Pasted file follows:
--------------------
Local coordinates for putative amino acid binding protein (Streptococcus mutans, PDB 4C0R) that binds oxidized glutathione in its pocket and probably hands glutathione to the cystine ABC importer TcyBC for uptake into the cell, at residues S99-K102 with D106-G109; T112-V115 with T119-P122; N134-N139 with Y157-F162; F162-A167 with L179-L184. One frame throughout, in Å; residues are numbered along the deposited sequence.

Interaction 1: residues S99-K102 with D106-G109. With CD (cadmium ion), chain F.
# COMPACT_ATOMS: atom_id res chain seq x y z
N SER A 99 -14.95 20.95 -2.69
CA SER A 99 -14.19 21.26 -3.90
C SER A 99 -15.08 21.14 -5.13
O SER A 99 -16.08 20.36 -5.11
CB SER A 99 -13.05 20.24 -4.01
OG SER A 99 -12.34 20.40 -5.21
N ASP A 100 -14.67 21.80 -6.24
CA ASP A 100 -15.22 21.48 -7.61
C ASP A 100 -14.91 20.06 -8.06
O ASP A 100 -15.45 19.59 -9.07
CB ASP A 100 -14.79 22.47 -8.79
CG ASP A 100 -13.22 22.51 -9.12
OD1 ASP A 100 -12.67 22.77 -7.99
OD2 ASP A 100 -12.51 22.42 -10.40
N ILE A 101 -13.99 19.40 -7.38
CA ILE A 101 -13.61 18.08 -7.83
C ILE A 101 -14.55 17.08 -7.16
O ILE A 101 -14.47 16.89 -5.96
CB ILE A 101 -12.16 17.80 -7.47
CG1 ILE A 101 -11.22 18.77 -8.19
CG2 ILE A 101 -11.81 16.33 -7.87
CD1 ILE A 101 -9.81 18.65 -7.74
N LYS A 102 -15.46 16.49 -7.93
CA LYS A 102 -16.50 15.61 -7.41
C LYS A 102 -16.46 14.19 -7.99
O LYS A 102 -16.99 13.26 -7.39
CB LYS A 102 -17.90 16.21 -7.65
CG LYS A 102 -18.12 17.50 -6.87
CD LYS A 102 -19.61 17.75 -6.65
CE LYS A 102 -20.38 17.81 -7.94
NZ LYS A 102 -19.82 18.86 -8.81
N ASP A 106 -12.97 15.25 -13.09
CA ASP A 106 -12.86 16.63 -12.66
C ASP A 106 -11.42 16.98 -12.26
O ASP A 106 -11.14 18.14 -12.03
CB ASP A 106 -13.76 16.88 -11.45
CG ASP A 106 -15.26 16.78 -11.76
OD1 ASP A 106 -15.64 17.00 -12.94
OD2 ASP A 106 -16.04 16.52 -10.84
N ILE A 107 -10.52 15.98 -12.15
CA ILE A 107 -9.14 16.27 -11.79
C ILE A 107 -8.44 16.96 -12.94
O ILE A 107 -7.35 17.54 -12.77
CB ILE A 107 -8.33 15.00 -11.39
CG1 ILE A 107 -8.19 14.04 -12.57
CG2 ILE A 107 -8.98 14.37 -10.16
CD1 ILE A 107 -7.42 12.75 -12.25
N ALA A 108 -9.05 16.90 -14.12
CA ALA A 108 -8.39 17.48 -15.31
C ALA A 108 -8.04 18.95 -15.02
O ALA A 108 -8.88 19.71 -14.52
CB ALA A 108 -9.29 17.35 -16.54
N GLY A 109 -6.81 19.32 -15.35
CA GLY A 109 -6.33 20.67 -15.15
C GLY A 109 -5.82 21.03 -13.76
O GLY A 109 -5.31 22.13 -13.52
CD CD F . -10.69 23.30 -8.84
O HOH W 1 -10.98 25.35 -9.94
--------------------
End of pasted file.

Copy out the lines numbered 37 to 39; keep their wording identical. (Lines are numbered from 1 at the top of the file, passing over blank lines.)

C ASP A 106 -11.42 16.98 -12.26
O ASP A 106 -11.14 18.14 -12.03
CB ASP A 106 -13.76 16.88 -11.45